The history of the Murie Ranch began in 1893 when a two year old boy named Buster Estes rode into the town of Jackson on his uncle’s shoulders.

Buster grew up in the valley and eventually met his bride Frances, a Bar BC dude. She had made her way to Jackson in a “white-top” in 1914. The pair were married and settled down to homestead a site on the Snake River, just a couple of miles away from the Moose Post Office. The final papers for their homestead were signed by Calvin Coolidge in 1921.

Buster and Frances set out to open their own dude ranch, the STS. They started out with a single dude cabin, one tent house, and their three-room homestead cabin. Eventually they built their facility up to ten dude cabins, boys’ and girls’ bunkhouses, a saddle house, ice house, barn, chicken house, two-car garage, shop, laundry, and bath house. An addition was added to their cabin to make a dining room for guests. Accommodations were rather primitive, but in those days the dudes wanted to “rough it.”

The STS Ranch offered “cabins, meals, fishing, swimming, hiking, riding,” all at “popular prices.” Their cabins boasted hot and cold running water, full furnishings and private outhouses. The less hardy could pay a small fee to use the bathroom in the main house. Meals were provided, and picnic lunches could be had at no extra cost. Telephone service was one mile away on an “oiled highway” at the Moose Post Office. Saddle horses and guides were available to take folks around the area. A stay at the ranch cost $3.50 a day or $20 for the week, with special deals for families. The STS was a popular spot through the 1920s and 1930s. However, as the tourist market changed, the STS began to lose business. By 1945, the dude ranch was no longer profitable.

The second stage of STS history began that same year when Olaus & Margaret and Adolph & Louise Murie purchased the 77-acre property from the Estes. Adolph and Louise moved onto the property first. Mardy and Olaus, who had been living in town, followed in 1946. At this time, the ranch became the headquarters for The Wilderness Society, of which Olaus was the president. Members visited and stayed in the dude cabins. Board meetings, debates, and discussions were held in the main house from the late 1940s through the 1960s.

During this time, the Wilderness Act was conceived and forged at the Murie Ranch. In 1963, one year before this incredibly influential act was passed, Olaus Murie died. The others stayed on the family ranch, even through it was sold to Grand Teton National Park in 1968. After Adolph’s death in 1974, Louise stayed on the ranch another couple of years before moving. Mardy remained on the ranch under the terms of a life estate with the NPS until her death in 2003.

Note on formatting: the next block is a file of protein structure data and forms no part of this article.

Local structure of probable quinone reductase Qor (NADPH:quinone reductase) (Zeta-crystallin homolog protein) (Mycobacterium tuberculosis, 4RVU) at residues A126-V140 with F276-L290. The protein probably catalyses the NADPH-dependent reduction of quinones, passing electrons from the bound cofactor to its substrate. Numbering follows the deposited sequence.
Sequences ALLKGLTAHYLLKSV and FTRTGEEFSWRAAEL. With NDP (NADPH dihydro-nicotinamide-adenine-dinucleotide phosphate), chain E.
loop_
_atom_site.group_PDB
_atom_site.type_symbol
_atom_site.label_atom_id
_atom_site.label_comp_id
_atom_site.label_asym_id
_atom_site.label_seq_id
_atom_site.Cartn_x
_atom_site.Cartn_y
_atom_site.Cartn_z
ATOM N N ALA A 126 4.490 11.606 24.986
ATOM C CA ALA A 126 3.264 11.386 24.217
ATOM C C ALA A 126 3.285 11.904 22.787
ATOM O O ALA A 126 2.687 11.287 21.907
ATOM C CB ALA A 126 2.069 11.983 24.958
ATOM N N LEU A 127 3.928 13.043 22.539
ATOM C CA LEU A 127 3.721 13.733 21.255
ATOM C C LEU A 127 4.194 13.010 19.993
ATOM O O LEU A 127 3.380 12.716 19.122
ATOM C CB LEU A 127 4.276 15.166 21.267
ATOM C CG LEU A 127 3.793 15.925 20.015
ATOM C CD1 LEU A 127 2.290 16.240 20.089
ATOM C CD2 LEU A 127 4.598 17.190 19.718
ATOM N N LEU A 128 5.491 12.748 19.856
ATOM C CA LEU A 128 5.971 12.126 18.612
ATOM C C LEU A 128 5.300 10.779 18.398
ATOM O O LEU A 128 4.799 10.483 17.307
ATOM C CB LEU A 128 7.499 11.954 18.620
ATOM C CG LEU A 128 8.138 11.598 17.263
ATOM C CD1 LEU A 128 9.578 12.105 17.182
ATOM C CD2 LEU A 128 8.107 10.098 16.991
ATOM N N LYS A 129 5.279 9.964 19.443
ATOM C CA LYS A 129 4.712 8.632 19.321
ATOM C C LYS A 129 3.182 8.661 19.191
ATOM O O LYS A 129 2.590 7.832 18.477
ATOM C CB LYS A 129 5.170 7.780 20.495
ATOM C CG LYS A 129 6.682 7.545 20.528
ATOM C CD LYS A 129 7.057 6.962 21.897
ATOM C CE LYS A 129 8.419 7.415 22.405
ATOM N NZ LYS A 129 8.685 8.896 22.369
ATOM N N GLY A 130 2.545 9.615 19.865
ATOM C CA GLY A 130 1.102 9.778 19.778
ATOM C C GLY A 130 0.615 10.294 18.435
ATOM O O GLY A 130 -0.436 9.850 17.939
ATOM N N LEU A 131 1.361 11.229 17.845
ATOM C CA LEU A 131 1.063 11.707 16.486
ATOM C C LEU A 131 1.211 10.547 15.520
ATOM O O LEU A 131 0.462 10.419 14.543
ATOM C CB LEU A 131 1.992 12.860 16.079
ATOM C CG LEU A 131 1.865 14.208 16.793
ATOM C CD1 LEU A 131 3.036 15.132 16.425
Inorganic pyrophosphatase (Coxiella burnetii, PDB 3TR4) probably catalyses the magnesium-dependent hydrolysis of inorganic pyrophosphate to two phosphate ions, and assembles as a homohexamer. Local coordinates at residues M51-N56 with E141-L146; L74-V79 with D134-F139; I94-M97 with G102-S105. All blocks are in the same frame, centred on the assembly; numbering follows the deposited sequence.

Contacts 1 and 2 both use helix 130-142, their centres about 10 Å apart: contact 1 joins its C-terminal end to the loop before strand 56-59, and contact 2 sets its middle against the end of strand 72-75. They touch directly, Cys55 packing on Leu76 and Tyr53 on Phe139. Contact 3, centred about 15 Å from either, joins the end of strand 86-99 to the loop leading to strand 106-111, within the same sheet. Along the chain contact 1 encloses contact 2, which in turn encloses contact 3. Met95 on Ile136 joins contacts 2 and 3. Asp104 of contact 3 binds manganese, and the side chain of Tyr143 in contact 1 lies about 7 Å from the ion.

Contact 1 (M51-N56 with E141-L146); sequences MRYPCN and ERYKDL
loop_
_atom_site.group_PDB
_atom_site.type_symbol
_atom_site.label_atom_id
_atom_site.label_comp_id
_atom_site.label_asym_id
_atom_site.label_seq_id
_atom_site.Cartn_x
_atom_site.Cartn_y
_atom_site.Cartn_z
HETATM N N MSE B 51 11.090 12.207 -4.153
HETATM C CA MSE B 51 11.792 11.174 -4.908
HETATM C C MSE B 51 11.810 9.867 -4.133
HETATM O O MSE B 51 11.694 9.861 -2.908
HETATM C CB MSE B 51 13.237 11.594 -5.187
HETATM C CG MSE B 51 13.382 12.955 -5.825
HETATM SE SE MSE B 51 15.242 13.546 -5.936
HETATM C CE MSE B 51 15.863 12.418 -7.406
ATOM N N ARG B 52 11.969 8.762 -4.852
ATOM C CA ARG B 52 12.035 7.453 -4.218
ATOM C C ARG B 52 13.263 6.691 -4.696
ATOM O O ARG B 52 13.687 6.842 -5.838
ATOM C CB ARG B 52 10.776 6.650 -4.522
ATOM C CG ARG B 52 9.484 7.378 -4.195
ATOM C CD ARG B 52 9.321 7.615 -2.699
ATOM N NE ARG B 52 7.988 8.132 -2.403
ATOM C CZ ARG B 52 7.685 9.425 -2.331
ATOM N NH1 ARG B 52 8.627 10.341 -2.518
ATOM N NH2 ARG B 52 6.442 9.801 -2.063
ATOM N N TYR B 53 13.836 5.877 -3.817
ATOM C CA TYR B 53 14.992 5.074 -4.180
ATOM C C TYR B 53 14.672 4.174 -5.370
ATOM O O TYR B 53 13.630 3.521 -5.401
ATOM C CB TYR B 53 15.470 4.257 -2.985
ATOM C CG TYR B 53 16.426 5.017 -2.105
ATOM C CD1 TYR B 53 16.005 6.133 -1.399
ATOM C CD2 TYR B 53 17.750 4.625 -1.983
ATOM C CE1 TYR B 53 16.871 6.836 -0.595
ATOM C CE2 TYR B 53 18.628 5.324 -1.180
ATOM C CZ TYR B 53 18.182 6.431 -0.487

In 1990, the Olaus Murie residence and studio were listed in the National Registry of Historic Places for their association with regional conservation. The remainder of the property, including the original STS ranch buildings, was designated a National Historic District in 1997.

That same year, the non-profit Murie Center was formed to partner with Grand Teton National Park to become stewards of the ranch and to carry on the work of the Murie family. In 2001, the center launched its campaign to restore the buildings and improve the ranch infrastructure to create an 18-bed retreat center for carrying out its activities. We invite you to participate in our ranch restoration project as a donor and/or volunteer. If you are interested in sustaining the Murie Ranch as a national treasure please contact the center.

On February 17, 2006, the Murie Ranch was designated a National Historic Landmark, the highest such recognition accorded by our nation to historic properties. These special places are the actual sites where significant historical events occurred, or where prominent Americans worked or lived, and represent the ideas that shaped our nation. Fewer than 2,500 historic places carry the title of National Historic Landmark.

Today, the Murie Ranch is alive with activity and the Muries’ vision for their home is being realized as a dynamic center where people gather for study, debate and inspiration on behalf of wild nature. We invite you to hold your next meeting or seiminar in the beautiful setting of the Murie Ranch.

References

Interview with Louise Murie MacLeod by Carrie Kappel. March 7, 1996.
National Park Service – Historic Resource Inventory Form. #GRTE-0972. Murie Studio, 1996.
National Park Service – Historic Resource Inventory Form. #GRTE-0973. Murie Residence, 1996.
National Park Service – National Register of Historic Places Registration Form.
OMB Number 1024-0018. Murie Residence, 1988.
“Out of the Past–Dude Ranches of Jackson Hole.” Jackson Hole Guide, June 11, 1964.
STS Ranch brochure. Teton County Historical Center files.